I consider it far more likely that Apple would abandon "OS X" and the Mac platform entirely, leaving just the iOS/mobile platform. No ARM-based Mac Pro, no ARM-based iMac, no ARM-based MacBook Pro. No ARM-port of the "desktop" OS X.

    We might see an "iPad Pro" with a "nearly-as-fast-as-what-was-in-the-MacBook-Pro", with an accessory keyboard (similar in style to the Microsoft Surface Pro 3,) and it might happen after OS X and iOS have gotten even more similar to each other, so that it almost feels like the end-result of "convergence," but it would be a hard-end to the Mac, not a smooth transition. No old Intel OS X copy of Photoshop would run on it (as has been possible will all three previous transitions - PPC could run 68k, OS X could run Classic, Intel could run PPC.) It would be the end of the Mac and OS X.

    I don't foresee that coming soon, though. MINIMUM a decade away. (Of course, the computing industry can shift fast, but even with something insane and unforeseen happening in the next 12 months, I don't see Apple abandoning OS X on Intel for at LEAST 5 years.)
     
  7. MagicBoy macrumors 68040

    MagicBoy

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    #7
    I can't see Apple abandoning OS X (and hence the hardware it runs on) as it's the platform that hosts the developer tools for iOS. It would be Apple shooting themselves in the foot...
     
  8. gooser macrumors 6502

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    #8
    who knows what the future will bring but i don't see any reason for it happening.
     
  9. tampasteve macrumors 6502

    #9
    I like ARM, but I do not see this happening soon, maybe eventually. That said, to think that Apple does not already have parallel OSX ARM systems would be folly now that we know they had Intel OSX being developed in parallel to PPC.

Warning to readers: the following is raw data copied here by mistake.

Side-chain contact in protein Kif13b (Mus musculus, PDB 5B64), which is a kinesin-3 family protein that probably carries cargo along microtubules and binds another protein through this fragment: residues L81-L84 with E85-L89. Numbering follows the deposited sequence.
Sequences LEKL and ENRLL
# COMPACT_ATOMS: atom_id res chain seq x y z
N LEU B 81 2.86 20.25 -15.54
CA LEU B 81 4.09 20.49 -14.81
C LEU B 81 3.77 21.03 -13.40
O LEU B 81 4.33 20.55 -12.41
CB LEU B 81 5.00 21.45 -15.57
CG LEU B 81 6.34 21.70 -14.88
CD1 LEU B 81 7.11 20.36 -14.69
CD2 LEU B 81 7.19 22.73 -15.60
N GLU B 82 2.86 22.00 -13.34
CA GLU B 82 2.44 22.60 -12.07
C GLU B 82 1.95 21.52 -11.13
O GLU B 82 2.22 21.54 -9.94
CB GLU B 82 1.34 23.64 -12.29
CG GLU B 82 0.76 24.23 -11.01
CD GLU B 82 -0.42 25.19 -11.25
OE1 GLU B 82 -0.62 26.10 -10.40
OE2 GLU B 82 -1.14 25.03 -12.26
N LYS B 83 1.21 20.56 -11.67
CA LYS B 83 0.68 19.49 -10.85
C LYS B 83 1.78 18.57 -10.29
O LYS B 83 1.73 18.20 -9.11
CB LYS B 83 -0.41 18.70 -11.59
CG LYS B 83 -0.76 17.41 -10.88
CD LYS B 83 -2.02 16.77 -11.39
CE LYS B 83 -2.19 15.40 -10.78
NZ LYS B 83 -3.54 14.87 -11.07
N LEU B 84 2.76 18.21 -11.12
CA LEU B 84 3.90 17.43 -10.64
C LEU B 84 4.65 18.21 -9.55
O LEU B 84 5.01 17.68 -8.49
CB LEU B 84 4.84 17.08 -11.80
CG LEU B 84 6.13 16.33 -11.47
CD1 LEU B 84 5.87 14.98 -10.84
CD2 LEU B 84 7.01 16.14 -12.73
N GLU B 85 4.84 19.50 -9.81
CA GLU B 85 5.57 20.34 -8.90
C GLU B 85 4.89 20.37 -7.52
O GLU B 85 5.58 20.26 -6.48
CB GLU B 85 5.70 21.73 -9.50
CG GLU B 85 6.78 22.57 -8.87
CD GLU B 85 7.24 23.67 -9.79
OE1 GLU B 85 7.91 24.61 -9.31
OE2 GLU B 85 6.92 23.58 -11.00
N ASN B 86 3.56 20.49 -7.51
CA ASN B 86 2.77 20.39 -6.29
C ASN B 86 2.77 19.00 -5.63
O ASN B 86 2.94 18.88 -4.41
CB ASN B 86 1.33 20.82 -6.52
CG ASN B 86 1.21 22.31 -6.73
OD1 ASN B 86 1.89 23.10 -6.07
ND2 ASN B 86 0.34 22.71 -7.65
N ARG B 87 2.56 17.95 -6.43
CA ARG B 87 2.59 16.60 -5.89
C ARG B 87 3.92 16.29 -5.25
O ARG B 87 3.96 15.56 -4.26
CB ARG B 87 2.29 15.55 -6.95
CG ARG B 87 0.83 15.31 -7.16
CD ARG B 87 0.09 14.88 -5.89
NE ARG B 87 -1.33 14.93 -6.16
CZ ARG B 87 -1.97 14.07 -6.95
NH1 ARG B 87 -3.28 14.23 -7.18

10. Gamer9430 macrumors 68020

    Gamer9430

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    #10
    Apple could dump intel for amd, but they are the same architecture so it wouldn't make a difference aside from it being a different brand.
     
  11. MagicBoy macrumors 68040

    MagicBoy

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    #11
    It would be a regression. They lose features like QuickSync, Thunderbolt and performance per watt is much worse on AMD.
     
  12. roadbloc macrumors G3

    roadbloc

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    #12
    If Apple change to ARM, they're dead to me.
    If Apple change to AMD, they're dead to me.

    Apple are already dead to me at the moment because of Yosemite so I guess it wouldn't matter. Either way, I'm not partaking in another architecture change. I'm fed up of Apple ditching support for my old applications and their constant jumping from one chipset to another doesn't help matters one bit. I can't be arsed with the hassle.
     
  13. tevion5 thread starter macrumors 68000

    tevion5

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    #13
    I have noticed on several threads over the past year that you seem to have exclusively negative opinions on almost everything :p

    What exactly is so bad about Yosemite that it makes Apple "dead" to you? I collect Apple products sold as my Apple II Plus, and my first Mac had Snow Leopard. I quite like Yosemite. Performance is very good on my 2011 MBP and I've encountered no noticeable bugs since it came out of Beta. To me, Lion felt bloated and full of bugs, and Mountain Lion was like a great big patch. Mavericks was much more efficient and had practical enhancements to performance with no gimmicks. Yosemite feels like a continuation of this Mavericks approach, and I am personally very happy with Mr. Federighi's work. What major problems have you had with it I'd like to know?

    ----------

    I'm pretty sure something like a 6100 is already considered a little too old for this forum. ;)

    ----------

    Weren't the initial iPhone OS dev tools available on PPC?
     
  14. bunnspecial macrumors 603

    bunnspecial